Monday, Oct 22, 2018
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Art

BGSU glass artist shifts perception

  • Alternative-beginnings-jpg

    Alli Hoag shows her newest glass works, including Clarity Series No. 1, in 'Alternative Beginnings' at River House Arts at downtown Toledo's Secor Building.

  • 5-Schneider-BottlesPurpleCane-jpg

    Kari Lynn Schneider, whose works include 'Purple Cane,' will offer glass-blowing demos Thursday at Gathered Glass.

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A downtown art gallery is showcasing the newest work by a local glass artist.

Alternative Beginnings, a collection of work by Alli Hoag, who is also the head of the glass program at Bowling Green State University, is being shown at River House Arts, Secor Building, 425 Jefferson Ave.

Hoag’s work focuses on the topic of magic as it relates to science and the physical realm, focusing on “the ordering of the natural world and the distorted lens of perception.”

She has fine arts degrees from the University of Hawaii at Manoa and from Alfred University, and participated in residencies at Cite Internationale des Arts in Paris and S12 Galleri og Verksted in Bergen, Norway.

She became interim head of the glass program at BGSU in 2014, and became the tenured chair of the department two years later.

Her work in the solo exhibition Alternative Beginnings, has been described as an investigation of “the translation of the real through the distorted lens; sculptural compositions of glass and mixed media are created as a synthesis of both physical and mirage, manifesting in the same realm as one's perception.”

It remains on display through Jan. 27.

For more information on Hoag’s work, go to allihoag.com. For more information on River House Arts, go to riverhousearts.com.

River House Arts is a stop on the Arts Commission of Greater Toledo’s monthly art loop Thursday.

■ Also on the route is a Bowling Green State University artist who returns to northwest Ohio to do glass blowing demos Thursday at Gathered Glassblowing Studio, 23 N. Huron St., during the last downtown Arts Loop of the year.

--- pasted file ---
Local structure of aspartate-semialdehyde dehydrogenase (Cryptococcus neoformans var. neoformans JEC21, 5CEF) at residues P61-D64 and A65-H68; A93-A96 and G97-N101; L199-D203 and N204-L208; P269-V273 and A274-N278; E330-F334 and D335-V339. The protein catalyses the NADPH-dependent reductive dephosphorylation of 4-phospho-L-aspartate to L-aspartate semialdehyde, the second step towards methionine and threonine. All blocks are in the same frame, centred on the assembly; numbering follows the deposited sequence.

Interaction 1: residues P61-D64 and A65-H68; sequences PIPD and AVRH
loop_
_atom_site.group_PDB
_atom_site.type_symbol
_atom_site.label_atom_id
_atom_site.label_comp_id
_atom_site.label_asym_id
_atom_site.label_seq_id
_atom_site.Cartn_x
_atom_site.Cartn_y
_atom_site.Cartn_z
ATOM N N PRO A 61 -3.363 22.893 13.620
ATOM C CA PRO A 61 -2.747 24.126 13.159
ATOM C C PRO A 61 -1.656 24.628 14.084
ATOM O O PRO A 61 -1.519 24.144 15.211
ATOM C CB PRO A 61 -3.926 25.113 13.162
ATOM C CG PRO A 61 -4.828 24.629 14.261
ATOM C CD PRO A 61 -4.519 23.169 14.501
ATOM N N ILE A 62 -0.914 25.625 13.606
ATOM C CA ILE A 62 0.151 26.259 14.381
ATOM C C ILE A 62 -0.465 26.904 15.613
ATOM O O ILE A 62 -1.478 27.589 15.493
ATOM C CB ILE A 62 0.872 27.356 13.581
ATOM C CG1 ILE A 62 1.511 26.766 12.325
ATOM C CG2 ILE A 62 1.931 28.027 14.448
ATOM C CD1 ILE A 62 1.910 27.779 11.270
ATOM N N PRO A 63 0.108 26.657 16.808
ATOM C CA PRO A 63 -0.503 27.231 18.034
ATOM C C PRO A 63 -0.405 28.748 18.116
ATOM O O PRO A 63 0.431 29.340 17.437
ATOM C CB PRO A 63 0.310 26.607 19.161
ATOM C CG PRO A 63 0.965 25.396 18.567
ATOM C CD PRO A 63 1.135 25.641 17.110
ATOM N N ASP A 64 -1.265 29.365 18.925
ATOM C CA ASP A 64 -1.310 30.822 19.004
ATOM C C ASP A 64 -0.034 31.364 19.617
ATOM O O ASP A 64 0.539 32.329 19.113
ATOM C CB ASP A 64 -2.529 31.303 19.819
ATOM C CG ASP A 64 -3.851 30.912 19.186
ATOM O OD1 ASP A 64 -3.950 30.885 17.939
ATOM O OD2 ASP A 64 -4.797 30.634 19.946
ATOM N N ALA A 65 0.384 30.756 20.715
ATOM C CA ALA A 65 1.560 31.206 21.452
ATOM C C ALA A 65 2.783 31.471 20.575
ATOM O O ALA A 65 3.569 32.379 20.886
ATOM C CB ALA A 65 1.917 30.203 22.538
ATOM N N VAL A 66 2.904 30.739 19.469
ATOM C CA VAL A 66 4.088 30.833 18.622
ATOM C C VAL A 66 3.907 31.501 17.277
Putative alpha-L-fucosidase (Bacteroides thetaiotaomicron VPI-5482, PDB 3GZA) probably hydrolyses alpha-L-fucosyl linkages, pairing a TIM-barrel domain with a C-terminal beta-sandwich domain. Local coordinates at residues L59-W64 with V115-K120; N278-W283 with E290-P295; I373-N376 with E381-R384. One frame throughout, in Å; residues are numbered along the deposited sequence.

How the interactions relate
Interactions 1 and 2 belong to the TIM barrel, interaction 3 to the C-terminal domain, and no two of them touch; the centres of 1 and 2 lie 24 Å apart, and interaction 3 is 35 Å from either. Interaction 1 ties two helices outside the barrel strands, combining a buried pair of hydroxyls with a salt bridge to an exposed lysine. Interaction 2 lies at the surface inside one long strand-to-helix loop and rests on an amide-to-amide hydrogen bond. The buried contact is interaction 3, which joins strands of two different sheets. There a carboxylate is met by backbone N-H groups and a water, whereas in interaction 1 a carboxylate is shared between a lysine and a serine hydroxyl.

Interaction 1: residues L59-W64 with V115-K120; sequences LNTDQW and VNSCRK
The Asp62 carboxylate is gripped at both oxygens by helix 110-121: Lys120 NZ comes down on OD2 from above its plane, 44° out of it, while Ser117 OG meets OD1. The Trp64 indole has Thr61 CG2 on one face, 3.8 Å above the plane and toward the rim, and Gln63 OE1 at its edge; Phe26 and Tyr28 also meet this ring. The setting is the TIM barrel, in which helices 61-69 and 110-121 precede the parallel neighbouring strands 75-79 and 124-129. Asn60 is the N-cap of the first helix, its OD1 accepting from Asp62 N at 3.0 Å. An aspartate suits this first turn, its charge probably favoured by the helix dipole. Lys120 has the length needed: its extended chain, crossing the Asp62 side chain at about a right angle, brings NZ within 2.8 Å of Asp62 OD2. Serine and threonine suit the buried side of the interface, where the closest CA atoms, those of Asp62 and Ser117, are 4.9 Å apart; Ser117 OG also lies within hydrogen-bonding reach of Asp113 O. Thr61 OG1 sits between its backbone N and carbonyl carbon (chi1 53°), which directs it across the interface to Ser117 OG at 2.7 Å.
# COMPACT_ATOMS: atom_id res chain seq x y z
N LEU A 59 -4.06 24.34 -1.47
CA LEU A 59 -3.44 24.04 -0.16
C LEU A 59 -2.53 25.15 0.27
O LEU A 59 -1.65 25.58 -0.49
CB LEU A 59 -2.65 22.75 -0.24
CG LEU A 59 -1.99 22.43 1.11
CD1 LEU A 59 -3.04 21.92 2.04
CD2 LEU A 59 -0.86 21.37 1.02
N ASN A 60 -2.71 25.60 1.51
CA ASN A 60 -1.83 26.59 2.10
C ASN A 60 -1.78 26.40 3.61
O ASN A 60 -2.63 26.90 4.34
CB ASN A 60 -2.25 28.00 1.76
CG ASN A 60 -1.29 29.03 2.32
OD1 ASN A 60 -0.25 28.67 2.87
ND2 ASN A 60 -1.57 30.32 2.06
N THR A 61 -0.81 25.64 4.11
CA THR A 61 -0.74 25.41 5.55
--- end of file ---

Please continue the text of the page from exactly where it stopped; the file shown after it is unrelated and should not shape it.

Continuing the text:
Kari Lynn Schneider has a degree in graphic design, but states on her website that she prefers to pair design and fine art, and works in a variety of media, especially hot glass.

She will conduct demos at the Gathered Glass bench during the loop, the self-guided downtown arts tour that runs from 5:30-9 p.m. Participants can take TARTA buses on a route that offers stops for last-minute shopping ideas at local venues, including the Porter Gallery at the Toledo School for the Arts, Jack Wilson’s Sculpture Studio, and House of Dow.

For a map, a full list of local shopping stops, and other information, go to theartscommission.org/featuredloop.

■ The Arts Commission of Greater Toledo has recognized four local artists through its Merit Awards program.

The new program this year awards $5,000 in grants to four literary, performing, and visual artists who are recognized for their dedication to advancing their art forms. They were announced earlier this month at an Arts Commission event.

Award winners were:

Natalie Lanese, a visual artist who is primarily a painter, was awarded $2,500. Lanese is an associate professor at Siena Heights University and the director of the Klemm Gallery in Adrian.

Lindsay Scypta, a ceramacist whose work has published in Ceramics Monthly, Clay Times, and other art publications, was awarded $1,000.

Zac Weinberg, who creates large-scale glass and mixed media sculptures, and who has worked in Bowling Green State University’s glass and sculpture facilities, was awarded $1,000.

Lauren Fowler, a glass and porcelain artist whose work is represented by the Sherrie Gallery in Columbus, was awarded $500.

The recipients are chosen by a panel of artists and community leaders. For more information on the awards program or how to apply for 2018, go to theartscommission.org/forartists.

■ Kids ages 7-13 will have a chance to create their own superhero costumes or engage in wizardry at workshops over the holiday break.

The camps, daily from Jan. 2-5, are provided by the University of Toledo’s Department of Art, and will be held at its Center for Visual Arts, next to the Toledo Museum of Art on Monroe Street.

The morning Superhero Camp, from 9 a.m. to noon daily, will include instruction on creating their own superhero and comic design, as well as how to sew, draw, and paint their own outfits. The afternoon workshop, Wizard Camp 2.0, from 1-4 p.m., is a repeat of a summer class that was popular, and will include fabric painting, hand-sewing magic puppets, creating a spell book, and a magical traveling case to hold creations. The weeklong workshop will also include doing wands again, but with a new technique.

Both workshops will include take-home projects. Cost is $60 for one or $105 for both. For more information or to register, go to utoledo.edu/al/svpa/art/galleries/artworkshops.html.

Send news of art items at least two weeks in advance to rgedert@theblade.com or call 419-724-6075.

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